“A collection of studies that have investigated the potential Open Access citation advantage. The majority, to date, have concluded that there is a significant citation advantage for Open Access articles. Much of the data here is sourced from The Open Access Citation Advantage Service, SPARC Europe (accessed August 2017)”
“This report presents the first major comparative analysis of usage data for OA and non-OA scholarly books, and provides an informed view of how a book benefits from OA publication. It also highlights the challenges involved in measuring the impact of OA on scholarly books and suggests that there is much to do across the whole scholarly communications network in supporting authors and their funders.”
“Global Access in Action, a project of the Berkman Klein Center for Internet & Society at Harvard University, seeks to expand access to lifesaving medicines and combat the communicable disease burden that disproportionately harms the world’s most vulnerable populations. We accomplish this by conducting action-oriented research, supporting breakthrough initiatives, facilitating stakeholder dialogue, and providing policy advice to pharmaceutical firms on best practices to increase impact. GAIA uses its pragmatic and neutral viewpoint to enable dialogue across traditional boundaries between government, industry, nonprofits, and academia, and to promote new, innovative solutions amongst these parties to create better outcomes.”
“In deciding where to publish our research, we have to consider why we do research. While some of us would probably undertake research for the intellectual challenge or excitement of discovery alone, for many of us it is important that our research will impact society in some way. This may be from contributing to the advance of our scientific discipline, or through the use of our research by the public, policymakers or industry. For all of these to come to pass, there is a basic premise that our publications can be found and accessed by those who can make use of the information they contain. Hence one of the key decisions around choice of where to publish is to think of the audience that reads the journal, and whether to make your paper Open Access.”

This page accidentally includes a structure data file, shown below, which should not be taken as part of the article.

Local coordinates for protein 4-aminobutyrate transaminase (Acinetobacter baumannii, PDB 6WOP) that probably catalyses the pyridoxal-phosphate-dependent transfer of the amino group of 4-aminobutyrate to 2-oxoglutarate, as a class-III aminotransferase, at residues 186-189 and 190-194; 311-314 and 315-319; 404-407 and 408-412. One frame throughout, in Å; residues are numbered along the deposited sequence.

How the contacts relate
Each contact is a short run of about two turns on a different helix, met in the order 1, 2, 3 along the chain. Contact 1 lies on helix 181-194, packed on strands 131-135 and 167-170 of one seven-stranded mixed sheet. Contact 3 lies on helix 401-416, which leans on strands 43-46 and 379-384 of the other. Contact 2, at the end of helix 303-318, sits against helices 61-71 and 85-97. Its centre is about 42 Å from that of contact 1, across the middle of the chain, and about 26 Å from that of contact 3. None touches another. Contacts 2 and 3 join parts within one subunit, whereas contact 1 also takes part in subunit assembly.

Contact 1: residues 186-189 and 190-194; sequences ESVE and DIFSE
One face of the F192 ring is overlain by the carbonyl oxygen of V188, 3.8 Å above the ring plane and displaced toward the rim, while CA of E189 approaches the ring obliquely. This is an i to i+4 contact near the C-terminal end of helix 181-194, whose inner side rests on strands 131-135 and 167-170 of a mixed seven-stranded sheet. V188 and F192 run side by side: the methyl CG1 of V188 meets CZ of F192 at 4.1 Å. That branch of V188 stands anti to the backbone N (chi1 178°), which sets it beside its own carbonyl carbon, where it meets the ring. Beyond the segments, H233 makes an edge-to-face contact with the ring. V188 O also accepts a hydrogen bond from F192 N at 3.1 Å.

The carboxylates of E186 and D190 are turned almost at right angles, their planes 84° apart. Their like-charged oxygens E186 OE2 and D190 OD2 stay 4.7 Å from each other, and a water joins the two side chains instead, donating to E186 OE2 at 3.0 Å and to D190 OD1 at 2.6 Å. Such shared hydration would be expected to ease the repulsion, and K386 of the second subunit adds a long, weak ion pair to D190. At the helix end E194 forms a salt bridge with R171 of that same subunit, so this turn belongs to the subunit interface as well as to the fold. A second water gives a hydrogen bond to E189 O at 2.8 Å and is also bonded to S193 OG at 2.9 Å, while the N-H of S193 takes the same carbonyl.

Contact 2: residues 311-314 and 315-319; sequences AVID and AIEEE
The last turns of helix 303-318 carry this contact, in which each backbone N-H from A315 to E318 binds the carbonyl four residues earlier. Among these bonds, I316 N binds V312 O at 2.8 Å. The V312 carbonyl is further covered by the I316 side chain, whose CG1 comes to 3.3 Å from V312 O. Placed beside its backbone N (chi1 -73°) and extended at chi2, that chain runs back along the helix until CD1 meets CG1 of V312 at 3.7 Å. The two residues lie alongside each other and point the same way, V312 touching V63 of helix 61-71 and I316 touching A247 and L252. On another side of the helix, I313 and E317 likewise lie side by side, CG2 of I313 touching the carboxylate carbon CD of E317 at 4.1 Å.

“This work looks in depth at several studies that have attempted to automate the process of citation importance classification based on the publications full text. We analyse a range of features that have been previously used in this task. Our experimental results confirm that the number of in text references are highly predictive of influence. Contrary to the work of Valenzuela et al. we find abstract similarity one of the most predictive features. Overall, we show that many of the features previously described in literature are not particularly predictive. Consequently, we discuss challenges and potential improvements in the classification pipeline, provide a critical review of the performance of individual features and address the importance of constructing a large scale gold standard reference dataset.”
“Brazil stands out on the international landscape when it comes to open access, a movement launched in the early 2000s with the aim of making scientific output freely available online. According to data compiled by Spanish research group Scimago, 33.5% of the Brazilian articles indexed in the Scopus database in 2016 were published in journals whose content is free to read online as soon as it is published, under a model known as the “golden road.” This is the largest proportion among the 15 nations with the highest volume of scientific output recorded on Scopus. Brazil is also top of the list of nations with the highest number of open access scientific journals (see charts).”